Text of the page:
Have you ever noticed that after The Princess and the Frog, Disney started using a new naming convention for its movies? What once might have been Rapunzel instead became Tangled. What was originally The Ice Queen is Frozen.
(Yeah, I know Moana disrupts my theory, but this is just for fun so go with it.)
Disney had good reasons for changing their naming scheme. The Ice Queen didn’t fit the characters, story, or themes of the movie it became. Rapunzel implied that it was only about her, when it was just as much about Flynn/Eugene. Plus, “tangled” is a very clever, descriptive term that describes the movie’s plot (these two characters become tangled up in a crazy adventure together), it’s a word related to Rapunzel’s crazy long hair, and it symbolizes the plot without literally describing it (at no point do they both become actually tangled up in her hair — though Flynn does get tied up in it briefly when they first meet).
In case you’re unaware, the canonical list of Disney Princesses is: Snow White, Cinderella, Aurora, Ariel, Belle, Jasmine, Pocahontas, Mulan, Tiana, Rapunzel, Merida, and Moana. There are other characters that could, and arguably should, be on the list, include Tarzan’s Jane Porter, Megara from Hercules, or The Hunchback of Notre Dame’s Esmeralda. For various reasons, they’ve been left off the list. Giselle from the largely live-action Enchanted was intended to be an official Princess, but Disney ditched the idea when they realized actress Amy Adams would have to be paid for the use of her likeness on toys.
Don’t even get me started on Anna and Elsa from Frozen. They were both princesses, even if they aren’t anymore. Every princess, by definition, comes with the expectation that they will one day become a queen, so why…!
Being stuck at home during quarantine makes your brain go to strange places, so I started wondering what it might have been like if Disney had always used these kinds of names for its princess movies. Thanks to some brainstorming with the missus, and further help from some clever friends on Facebook, I present to you my list of modernized Disney Princess movie names.
Criteria, based on Tangled and Frozen:
- Must be one word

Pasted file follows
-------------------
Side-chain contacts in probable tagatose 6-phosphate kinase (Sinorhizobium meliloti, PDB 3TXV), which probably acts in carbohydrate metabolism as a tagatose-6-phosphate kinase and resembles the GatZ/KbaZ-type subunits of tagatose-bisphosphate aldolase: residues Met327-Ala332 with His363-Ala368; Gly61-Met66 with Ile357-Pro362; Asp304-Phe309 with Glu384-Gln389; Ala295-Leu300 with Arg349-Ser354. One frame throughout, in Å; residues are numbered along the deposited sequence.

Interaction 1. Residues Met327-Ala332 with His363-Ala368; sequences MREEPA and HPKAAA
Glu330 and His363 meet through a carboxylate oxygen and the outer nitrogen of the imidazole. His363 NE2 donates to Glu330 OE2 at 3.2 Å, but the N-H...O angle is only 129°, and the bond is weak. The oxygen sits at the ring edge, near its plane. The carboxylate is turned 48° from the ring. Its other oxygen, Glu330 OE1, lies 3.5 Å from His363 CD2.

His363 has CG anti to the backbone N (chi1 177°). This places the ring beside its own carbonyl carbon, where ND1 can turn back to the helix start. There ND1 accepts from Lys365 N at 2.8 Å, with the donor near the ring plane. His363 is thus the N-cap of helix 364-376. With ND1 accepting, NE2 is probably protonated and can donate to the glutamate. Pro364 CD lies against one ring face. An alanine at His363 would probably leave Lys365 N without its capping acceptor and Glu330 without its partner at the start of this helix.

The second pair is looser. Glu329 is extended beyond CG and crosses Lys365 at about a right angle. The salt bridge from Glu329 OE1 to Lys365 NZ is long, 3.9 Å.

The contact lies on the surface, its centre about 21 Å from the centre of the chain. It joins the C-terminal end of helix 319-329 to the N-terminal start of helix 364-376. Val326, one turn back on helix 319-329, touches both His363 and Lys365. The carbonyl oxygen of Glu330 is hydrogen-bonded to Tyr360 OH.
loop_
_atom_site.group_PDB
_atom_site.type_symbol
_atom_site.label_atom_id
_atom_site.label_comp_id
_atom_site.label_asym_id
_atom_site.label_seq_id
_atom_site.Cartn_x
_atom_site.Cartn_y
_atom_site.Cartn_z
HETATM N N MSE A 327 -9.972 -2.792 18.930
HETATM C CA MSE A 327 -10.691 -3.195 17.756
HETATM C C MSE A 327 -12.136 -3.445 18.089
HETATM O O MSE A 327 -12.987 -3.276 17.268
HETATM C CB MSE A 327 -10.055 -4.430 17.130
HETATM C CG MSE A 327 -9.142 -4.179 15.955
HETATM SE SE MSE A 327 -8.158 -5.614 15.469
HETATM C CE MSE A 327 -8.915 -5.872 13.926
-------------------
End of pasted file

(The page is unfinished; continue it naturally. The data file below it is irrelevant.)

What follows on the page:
- No character names
- Must be present or past tense
- Must be descriptive of the movie’s plot, thematically (or if all else fails, literally)
- Must be an appealing title that would make audiences want to go to the theater to see it
- I’m excluding Merida from Brave not because she’s from Pixar, but because her movie already has a modern title.
In chronological order of the movies’ release dates:
Snow White and the Seven Dwarves
Look, we all know Snow White would not hold up today. A damsel in distress is taken in by seven dwarves, who she then molds her entire life around cooking for and cleaning up after.
It may be a classic, but timeless it’s not.
Still, the heart of the movie surrounds a vain, nameless evil Queen who’s obsessed with being the most beautiful person in the land. When her stepdaughter turns out to be prettier than her, jealousy and devious schemes ensue. At the end of the day, the Queen tricks Snow White into biting from a poisoned apple that forces her to fall into a “sleeping death,” from which she can only be awoken by Love’s First Kiss™.
I chose Poisoned, honestly, out of a lack of better ideas. Is it the most appealing title ever? No. Does it describe the entire movie? Not quite, though it could be argued that the poison of jealousy is the Queen’s motivation.
Credit for this brilliant title goes to my Facebook friend John Singh. It’s my favorite from this entire list it because it feels like the same kind of title as Tangled or Frozen. It’s also an extremely appealing title, and has a fairy tale aura to it.
Cinderella, the most quintessential Disney Princess of all time, hinges entirely around that midnight deadline, when the magic that makes her appear to be a princess wears off. (For unknown, completely arbitrary reasons. Much like how the magic of Tangled ‘s flower-turned-hair is unlocked only when a special song is sung. What’s up with that?) Everything that happens can be divided into before midnight and after midnight.
I also really like how the Midnight title treatment looks in the same style and font as Cinderella. The whole idea is just perfect.